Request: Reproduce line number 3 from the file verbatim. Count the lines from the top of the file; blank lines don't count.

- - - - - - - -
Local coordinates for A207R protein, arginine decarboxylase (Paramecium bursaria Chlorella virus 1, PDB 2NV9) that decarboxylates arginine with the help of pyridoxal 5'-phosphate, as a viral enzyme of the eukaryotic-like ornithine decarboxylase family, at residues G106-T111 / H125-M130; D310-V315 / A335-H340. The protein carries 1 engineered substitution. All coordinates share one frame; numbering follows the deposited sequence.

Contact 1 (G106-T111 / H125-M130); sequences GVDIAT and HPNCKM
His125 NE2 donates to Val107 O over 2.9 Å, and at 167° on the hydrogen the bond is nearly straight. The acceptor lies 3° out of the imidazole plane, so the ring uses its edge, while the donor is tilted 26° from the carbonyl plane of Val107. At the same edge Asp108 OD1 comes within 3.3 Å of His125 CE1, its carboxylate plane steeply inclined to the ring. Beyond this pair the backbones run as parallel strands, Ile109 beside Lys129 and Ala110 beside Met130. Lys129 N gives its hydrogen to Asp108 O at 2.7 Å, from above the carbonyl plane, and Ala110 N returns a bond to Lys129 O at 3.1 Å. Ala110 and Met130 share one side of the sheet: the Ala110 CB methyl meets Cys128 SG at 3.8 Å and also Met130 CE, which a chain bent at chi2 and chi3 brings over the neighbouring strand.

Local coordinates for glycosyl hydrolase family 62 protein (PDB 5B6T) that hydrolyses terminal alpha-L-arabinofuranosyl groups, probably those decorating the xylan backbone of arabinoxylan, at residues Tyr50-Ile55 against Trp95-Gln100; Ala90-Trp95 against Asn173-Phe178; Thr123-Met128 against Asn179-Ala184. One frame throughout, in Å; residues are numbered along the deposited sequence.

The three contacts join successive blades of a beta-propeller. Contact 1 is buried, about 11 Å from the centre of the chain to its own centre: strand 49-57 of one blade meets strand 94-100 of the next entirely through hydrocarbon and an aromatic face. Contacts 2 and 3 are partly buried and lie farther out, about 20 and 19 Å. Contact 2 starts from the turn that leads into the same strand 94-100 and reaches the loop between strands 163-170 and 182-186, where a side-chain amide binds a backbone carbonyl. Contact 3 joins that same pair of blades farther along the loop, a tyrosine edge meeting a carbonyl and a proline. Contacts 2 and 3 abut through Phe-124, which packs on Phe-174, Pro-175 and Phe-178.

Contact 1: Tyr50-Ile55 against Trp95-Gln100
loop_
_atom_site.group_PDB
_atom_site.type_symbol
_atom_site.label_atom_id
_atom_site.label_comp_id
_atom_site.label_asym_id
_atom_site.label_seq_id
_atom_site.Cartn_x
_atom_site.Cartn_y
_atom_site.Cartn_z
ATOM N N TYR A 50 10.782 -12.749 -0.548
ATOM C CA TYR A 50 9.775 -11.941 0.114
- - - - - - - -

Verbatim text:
His125 NE2 donates to Val107 O over 2.9 Å, and at 167° on the hydrogen the bond is nearly straight. The acceptor lies 3° out of the imidazole plane, so the ring uses its edge, while the donor is tilted 26° from the carbonyl plane of Val107. At the same edge Asp108 OD1 comes within 3.3 Å of His125 CE1, its carboxylate plane steeply inclined to the ring. Beyond this pair the backbones run as parallel strands, Ile109 beside Lys129 and Ala110 beside Met130. Lys129 N gives its hydrogen to Asp108 O at 2.7 Å, from above the carbonyl plane, and Ala110 N returns a bond to Lys129 O at 3.1 Å. Ala110 and Met130 share one side of the sheet: the Ala110 CB methyl meets Cys128 SG at 3.8 Å and also Met130 CE, which a chain bent at chi2 and chi3 brings over the neighbouring strand.